“I think it has more to do with how they’re lagging those positions financially, in order to then let the appropriation catch up to the facility and allow the position to be filled,” Mary Jean Burke, first executive vice president of AFGE’s National VA Council, told Federal News Network. “Those are the things that really are not in the metrics.”

Internal operations in human resources, as well as a lack of reliable workforce data at VHA, are further worsening recruitment challenges, said Sharon Silas, director of the Government Accountability Office’s health care team.

“Reliable onboarding data is important to ensuring effective monitoring of timely hiring. It allows VHA to set baselines, track trends and measure timeliness across facilities to target where there may be pain points on the onboarding process,” Silas said during the hearing.

But discrepancies in the agency’s human resources department when coding positions are further contributing to confusion and a lack of transparency during onboarding for new hires, creating a “bait-and-switch” for their exact salaries.

“I am aware of issues with offers being made to employees, which are later changed when they accept the job. This bait-and-switch in salary, job description and schedule do not imbue a sense of confidence among employees who are looking to take new positions at VA,” Rep. Frank Mrvan (D-Ind.) said during the hearing.

To address the issue, AFGE’s Burke said there should be much more transparency in the recruitment and hiring process, something that’s all the more important given a shortage of health care workers nationwide. Giving candidates a clear written job offer outlining functions, specific salary rate, hours of work and any variability, will ultimately help with recruitment and retention issues.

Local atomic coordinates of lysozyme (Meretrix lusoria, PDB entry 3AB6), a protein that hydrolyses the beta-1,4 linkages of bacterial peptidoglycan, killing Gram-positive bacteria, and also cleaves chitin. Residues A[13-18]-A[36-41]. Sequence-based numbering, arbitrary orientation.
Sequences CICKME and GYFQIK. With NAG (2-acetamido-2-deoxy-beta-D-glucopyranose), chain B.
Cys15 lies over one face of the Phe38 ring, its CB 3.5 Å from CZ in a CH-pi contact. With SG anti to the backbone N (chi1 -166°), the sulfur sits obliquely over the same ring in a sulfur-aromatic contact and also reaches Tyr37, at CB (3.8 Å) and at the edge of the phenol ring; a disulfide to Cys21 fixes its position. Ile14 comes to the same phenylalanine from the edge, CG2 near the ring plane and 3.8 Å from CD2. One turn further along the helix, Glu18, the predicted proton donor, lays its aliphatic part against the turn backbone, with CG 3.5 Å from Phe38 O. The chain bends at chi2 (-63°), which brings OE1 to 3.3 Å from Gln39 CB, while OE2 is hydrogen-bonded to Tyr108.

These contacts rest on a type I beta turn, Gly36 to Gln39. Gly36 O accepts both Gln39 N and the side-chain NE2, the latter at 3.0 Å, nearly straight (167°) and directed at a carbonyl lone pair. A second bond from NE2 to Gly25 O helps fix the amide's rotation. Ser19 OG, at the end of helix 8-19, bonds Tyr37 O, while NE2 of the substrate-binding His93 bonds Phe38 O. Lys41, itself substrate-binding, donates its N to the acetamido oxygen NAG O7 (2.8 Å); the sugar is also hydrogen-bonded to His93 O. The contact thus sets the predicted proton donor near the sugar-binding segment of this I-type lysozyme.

“With so few candidates, you can’t afford for that to be wrong at all,” Burke said. “The job offers have to be absolutely correct.”

Worsening problems with the hiring process at VHA, though, there are internal challenges within the agency’s HR office.

“Severe shortages among HR staff, particularly HR specialists who are responsible for helping recruit retain and onboard employees has led to an inability to provide quick responses or timely turnaround in many aspects of the hiring process. This leads to qualified candidates taken other positions outside of the VHA system,” Kelley Saindon, a chairman on the Nurses Organization of Veterans Affairs, said during the hearing.

To try to address the challenges, at least in part, lawmakers said VHA should increase proactive efforts to seek out candidates, before there is an opening, to try to expedite the recruitment process from the front end.

“They’re not just going to turn on a television set or open up a magazine and see all the different possibilities — they have to seek it out,” Brownley said. “That’s part of the challenge — how are we recruiting? How are we bringing very qualified candidates into the VA?”

Beyond the efforts to bring more health care employees on board more quickly, VHA is also taking steps to address retention challenges, for example by posting detail opportunities to a central database for internal employees to see them, as well as looking to expand the continuing professional education reimbursement process.

“We are very interested in making sure all of our providers have the chance to continue to improve on their education and skills,” Bonjorni said.